Every family seems to have that one kid who gets hurt and sick more than anyone else residing under the same roof and operating within the same life circumstances. Ours is the middle child: Austin.
There is a theory that middle children, as a rule, tend to be more ignored, more often left to their own devices and more prone to injury. I’d say Austin has been left to his own “demise” throughout the bulk of his childhood.
There was the teeny weenie fracture in his hip that he sustained when he was only 4 by jumping off a kitchen counter top (I’d like to believe R. Kelly wrote his 1998 hit I Believe I Can Fly with Austin as his inspiration).
I recall the doctor saying, “This is a break we normally see in elderly people due to falls. Very strange to encounter in a child of his age.”
Next there was the left arm break he suffered when he was 8 years old – narrowly missing his growth plate – at Defy Gravity…or, as the ER staff referred to that dreadful place, their #1 referral source.
Next there was the right wrist fracture that somehow took place under the combined watch of his grandpa and his big brother when both of the older and presumably wiser men in charge decided to launch Austin into the air for fun. Austin was 10 years old and that wonderful memory just so happened to take place on my birthday. Weeeee.
Sprinkle in roughly 1 bout of strep throat for every year of this 12-year old boy’s life and you get an idea of what we’re dealing with when it comes to doctor visits.
In fact, if there was a punch card system for injury and illness visits, I’d have earned my own personalized, dedicated parking spot by now smack dab in front of every doctor’s office.
So when Nebraska Orthopaedic Hospital approached me about writing a sponsored post for them, I was naturally inclined to help out.
The medical team at Nebraska Orthopaedic Hospital knows that, when it comes to treating emergencies, excellent care and a quick response are crucial. Their Emergency Department is staffed by Board Certified Emergency Medicine Physicians from UNMC Physicians and is open 24/7/365 to handle any situation.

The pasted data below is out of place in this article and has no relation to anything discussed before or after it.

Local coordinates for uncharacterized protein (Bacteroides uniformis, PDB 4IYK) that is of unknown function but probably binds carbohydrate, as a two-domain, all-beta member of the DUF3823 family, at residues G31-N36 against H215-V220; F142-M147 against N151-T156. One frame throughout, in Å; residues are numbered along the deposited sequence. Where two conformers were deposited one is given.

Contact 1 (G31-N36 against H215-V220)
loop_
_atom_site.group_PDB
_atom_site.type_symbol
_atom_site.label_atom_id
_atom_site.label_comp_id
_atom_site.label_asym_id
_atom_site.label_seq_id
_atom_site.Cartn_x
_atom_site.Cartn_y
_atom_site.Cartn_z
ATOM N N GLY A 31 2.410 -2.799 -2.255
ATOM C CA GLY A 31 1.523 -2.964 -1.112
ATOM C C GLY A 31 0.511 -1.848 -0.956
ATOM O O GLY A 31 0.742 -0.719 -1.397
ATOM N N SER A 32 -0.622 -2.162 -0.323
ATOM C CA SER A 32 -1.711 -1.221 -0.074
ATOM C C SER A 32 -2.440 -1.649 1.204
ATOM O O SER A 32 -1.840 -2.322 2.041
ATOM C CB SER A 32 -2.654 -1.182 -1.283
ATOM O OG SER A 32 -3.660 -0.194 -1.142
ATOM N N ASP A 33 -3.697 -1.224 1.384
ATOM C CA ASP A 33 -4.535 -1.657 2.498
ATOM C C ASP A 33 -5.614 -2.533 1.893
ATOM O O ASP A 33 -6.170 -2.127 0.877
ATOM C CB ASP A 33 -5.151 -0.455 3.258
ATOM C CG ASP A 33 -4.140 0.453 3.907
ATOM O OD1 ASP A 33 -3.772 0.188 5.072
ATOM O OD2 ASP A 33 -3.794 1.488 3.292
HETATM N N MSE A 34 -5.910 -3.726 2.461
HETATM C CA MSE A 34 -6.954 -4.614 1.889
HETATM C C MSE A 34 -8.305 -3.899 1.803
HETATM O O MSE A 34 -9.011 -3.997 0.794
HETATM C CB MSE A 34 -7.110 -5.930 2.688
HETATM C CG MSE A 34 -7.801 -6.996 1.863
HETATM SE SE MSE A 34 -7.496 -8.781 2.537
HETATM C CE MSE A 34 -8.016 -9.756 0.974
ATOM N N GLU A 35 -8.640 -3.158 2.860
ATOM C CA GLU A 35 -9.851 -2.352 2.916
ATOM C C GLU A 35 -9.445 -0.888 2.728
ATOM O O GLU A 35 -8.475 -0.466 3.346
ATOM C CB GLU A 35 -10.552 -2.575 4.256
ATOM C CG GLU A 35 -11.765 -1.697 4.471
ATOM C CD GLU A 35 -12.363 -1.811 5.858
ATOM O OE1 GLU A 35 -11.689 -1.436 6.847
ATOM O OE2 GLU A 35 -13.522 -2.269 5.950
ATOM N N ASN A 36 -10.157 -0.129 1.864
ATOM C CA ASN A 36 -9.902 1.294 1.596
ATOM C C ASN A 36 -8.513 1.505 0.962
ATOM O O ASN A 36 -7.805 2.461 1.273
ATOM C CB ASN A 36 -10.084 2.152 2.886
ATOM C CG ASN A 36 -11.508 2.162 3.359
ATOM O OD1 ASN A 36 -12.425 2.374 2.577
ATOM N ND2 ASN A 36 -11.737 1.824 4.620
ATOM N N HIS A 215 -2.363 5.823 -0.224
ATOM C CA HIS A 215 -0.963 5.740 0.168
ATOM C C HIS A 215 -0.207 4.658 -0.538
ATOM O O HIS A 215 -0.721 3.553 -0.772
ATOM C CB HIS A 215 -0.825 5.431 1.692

Prior to getting to know them a little better, I had assumed I would only grace their place to treat Austin’s inevitable next bone break. But it turns out they fix more than broken bones. They treat people with the flu, high fevers, stomach pain, chest pain, pneumonia, sprained ankles, strained muscles, and more.
Great service to me means more than just fixing the issue. The best service is a combo of highly skilled people who deliver on what they promise in the fastest turnaround time possible.
In May 2014, the Center for Disease Control and Prevention (CDC) reported an average wait time of 30 minutes, and an average total time from arrival to discharge of slightly more than 120 minutes for emergency room patients. At Nebraska Orthopaedic Hospital, emergency patients wait a median of 20 minutes to see a health care team member, and are usually discharged within 90 minutes, depending on the nature of the emergency.
Speaking from experience, watching a child experience 30 less minutes of pain is something I’ll always hope and strive for in times of emergency.
Having three incredibly active children in sports has trained me to locate in advance the nearest ER just in case. This holiday season, my gift to other sports parents is to make sure you have Nebraska Orthopaedic Hospital on your radar…especially those who live in West Omaha.
- The hospital is located on the southeast corner of 144th and West Center Road
- Their services include, but are not limited to, walk-in emergency care, sports injuries and work related injuries.
- Emergency Services is located on the south end of the Oakview Medical Building, in Suite 150
- For the ER Department, call 402-609-1500
- They are an option for after-hours care when your regular Primary Care Physician is not available and you have an emergency condition
- Check with your insurance department to make sure they are contracted as an “in-network provider” to avoid paying higher costs
- Visit www.omahaemergency.com for more information
Written by Heidi Woodard